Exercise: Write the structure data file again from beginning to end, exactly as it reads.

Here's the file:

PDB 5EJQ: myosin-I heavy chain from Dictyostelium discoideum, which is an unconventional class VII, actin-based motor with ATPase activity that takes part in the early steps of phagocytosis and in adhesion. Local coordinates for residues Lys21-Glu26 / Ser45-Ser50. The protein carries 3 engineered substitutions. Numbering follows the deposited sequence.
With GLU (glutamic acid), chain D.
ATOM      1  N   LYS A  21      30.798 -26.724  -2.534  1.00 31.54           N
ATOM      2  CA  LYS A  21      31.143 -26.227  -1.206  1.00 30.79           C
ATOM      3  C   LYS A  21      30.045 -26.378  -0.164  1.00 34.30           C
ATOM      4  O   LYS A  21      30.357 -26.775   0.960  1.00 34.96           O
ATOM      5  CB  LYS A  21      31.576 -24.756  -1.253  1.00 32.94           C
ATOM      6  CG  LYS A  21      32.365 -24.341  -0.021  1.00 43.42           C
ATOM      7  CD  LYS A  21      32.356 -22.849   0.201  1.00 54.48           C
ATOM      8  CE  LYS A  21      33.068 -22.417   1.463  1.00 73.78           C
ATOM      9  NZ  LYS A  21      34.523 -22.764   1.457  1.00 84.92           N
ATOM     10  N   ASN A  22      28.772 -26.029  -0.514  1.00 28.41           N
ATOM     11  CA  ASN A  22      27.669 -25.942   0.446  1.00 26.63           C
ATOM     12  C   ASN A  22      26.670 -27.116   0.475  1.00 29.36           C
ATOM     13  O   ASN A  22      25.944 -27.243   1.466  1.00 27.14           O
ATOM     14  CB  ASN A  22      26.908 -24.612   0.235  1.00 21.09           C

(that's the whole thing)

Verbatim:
PDB 5EJQ: myosin-I heavy chain from Dictyostelium discoideum, which is an unconventional class VII, actin-based motor with ATPase activity that takes part in the early steps of phagocytosis and in adhesion. Local coordinates for residues Lys21-Glu26 / Ser45-Ser50. The protein carries 3 engineered substitutions. Numbering follows the deposited sequence.
With GLU (glutamic acid), chain D.
ATOM      1  N   LYS A  21      30.798 -26.724  -2.534  1.00 31.54           N
ATOM      2  CA  LYS A  21      31.143 -26.227  -1.206  1.00 30.79           C
ATOM      3  C   LYS A  21      30.045 -26.378  -0.164  1.00 34.30           C
ATOM      4  O   LYS A  21      30.357 -26.775   0.960  1.00 34.96           O
ATOM      5  CB  LYS A  21      31.576 -24.756  -1.253  1.00 32.94           C
ATOM      6  CG  LYS A  21      32.365 -24.341  -0.021  1.00 43.42           C
ATOM      7  CD  LYS A  21      32.356 -22.849   0.201  1.00 54.48           C
ATOM      8  CE  LYS A  21      33.068 -22.417   1.463  1.00 73.78           C
ATOM      9  NZ  LYS A  21      34.523 -22.764   1.457  1.00 84.92           N
ATOM     10  N   ASN A  22      28.772 -26.029  -0.514  1.00 28.41           N
ATOM     11  CA  ASN A  22      27.669 -25.942   0.446  1.00 26.63           C
ATOM     12  C   ASN A  22      26.670 -27.116   0.475  1.00 29.36           C
ATOM     13  O   ASN A  22      25.944 -27.243   1.466  1.00 27.14           O
ATOM     14  CB  ASN A  22      26.908 -24.612   0.235  1.00 21.09           C